Patients who continue in molecular remission may benefit from maintenance therapy with tretinoin. Patients in molecular, cytogenetic, or clinical relapse should be salvaged with arsenic trioxide; it produces meaningful responses in up to 85% of patients and can be followed by HSCT.
POSTREMISSION THERAPY Induction of a durable first CR is critical to long-term disease-free survival in AML. However, without further therapy, virtually all patients experience relapse. Once relapse has occurred, AML is generally curable only by HSCT.
Postremission therapy is designed to eradicate residual leukemic cells to prevent relapse and prolong survival. Postremission therapy in AML is often based on age (younger than ages 55–65 years and older than ages 55–65 years). For younger patients, most studies include intensive chemotherapy and allogeneic or autologous HSCT. High-dose cytarabine is more effective than standard-dose cytarabine. The Cancer and Leukemia Group B (CALGB), for example, compared the duration of CR in patients randomly assigned postremission to four cycles of high (3 g/m2, every 12 hours on days 1, 3, and 5), intermediate (400 mg/m2 for 5 days by continuous infusion), or standard (100 mg/m2 per day for 5 days by continuous infusion) doses of cytarabine. A dose-response effect for cytarabine in patients with AML who were aged ≤60 years was demonstrated. High-dose cytarabine significantly prolonged CR and increased the fraction cured in patients with favorable (t[8;21] and inv) and normal cytogenetics, but it had no significant effect on patients with other abnormal karyotypes. For older patients, exploration of attenuated intensive therapy that includes either chemotherapy or reduced-intensity allogeneic HSCT has been pursued. Postremission therapy is a setting for introduction of new agents (Table 14-4).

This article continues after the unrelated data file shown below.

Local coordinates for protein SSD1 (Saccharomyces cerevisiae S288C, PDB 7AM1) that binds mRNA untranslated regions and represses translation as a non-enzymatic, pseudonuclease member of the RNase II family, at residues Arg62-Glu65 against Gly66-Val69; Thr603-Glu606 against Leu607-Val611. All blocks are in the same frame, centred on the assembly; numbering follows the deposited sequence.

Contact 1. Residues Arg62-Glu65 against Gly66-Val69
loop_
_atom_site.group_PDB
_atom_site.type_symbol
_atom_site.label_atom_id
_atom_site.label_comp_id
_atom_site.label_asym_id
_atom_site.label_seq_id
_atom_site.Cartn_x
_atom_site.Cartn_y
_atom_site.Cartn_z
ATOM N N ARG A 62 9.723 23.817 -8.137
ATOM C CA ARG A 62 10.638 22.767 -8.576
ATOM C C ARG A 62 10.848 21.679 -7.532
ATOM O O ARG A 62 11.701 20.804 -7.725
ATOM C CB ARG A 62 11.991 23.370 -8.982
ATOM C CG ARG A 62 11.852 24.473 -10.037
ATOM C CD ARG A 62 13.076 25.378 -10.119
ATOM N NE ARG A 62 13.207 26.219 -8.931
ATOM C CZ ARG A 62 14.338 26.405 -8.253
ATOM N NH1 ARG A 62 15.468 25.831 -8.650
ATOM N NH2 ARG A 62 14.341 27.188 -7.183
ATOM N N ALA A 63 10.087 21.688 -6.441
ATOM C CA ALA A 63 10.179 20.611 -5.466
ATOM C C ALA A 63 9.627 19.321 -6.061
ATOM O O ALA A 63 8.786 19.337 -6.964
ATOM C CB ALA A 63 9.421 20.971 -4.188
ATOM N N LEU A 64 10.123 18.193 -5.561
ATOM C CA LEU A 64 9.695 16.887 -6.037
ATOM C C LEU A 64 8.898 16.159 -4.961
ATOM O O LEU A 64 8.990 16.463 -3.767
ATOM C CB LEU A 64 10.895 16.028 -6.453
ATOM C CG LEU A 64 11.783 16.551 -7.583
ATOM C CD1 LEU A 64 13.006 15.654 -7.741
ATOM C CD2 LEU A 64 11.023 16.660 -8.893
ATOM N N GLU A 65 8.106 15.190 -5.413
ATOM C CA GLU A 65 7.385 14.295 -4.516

Allogeneic HSCT is used in patients ages <70–75 years with an HLA-compatible donor who have high-risk cytogenetics. In patients with CN-AML and high-risk molecular features such as FLT3-ITD, allogeneic HSCT is best applied in the context of clinical trials, as the impact of aggressive therapy on outcome is unknown. Relapse following allogeneic HSCT occurs in only a small fraction of patients, but treatment-related toxicity is relatively high; complications include venoocclusive disease, GVHD, and infections. Autologous HSCT can be administered in young and older patients and uses the same preparative regimens. Patients subsequently receive their own stem cells collected while in remission. The toxicity is relatively low with autologous HSCT (5% mortality rate), but the relapse rate is higher than with allogeneic HSCT due to the absence of the graft-versus-leukemia (GVL) effect seen with allogeneic HSCT and possible contamination of the autologous stem cells with residual tumor cells. Purging tumor from the autologous stem cells has not lowered the relapse rate with autologous HSCT.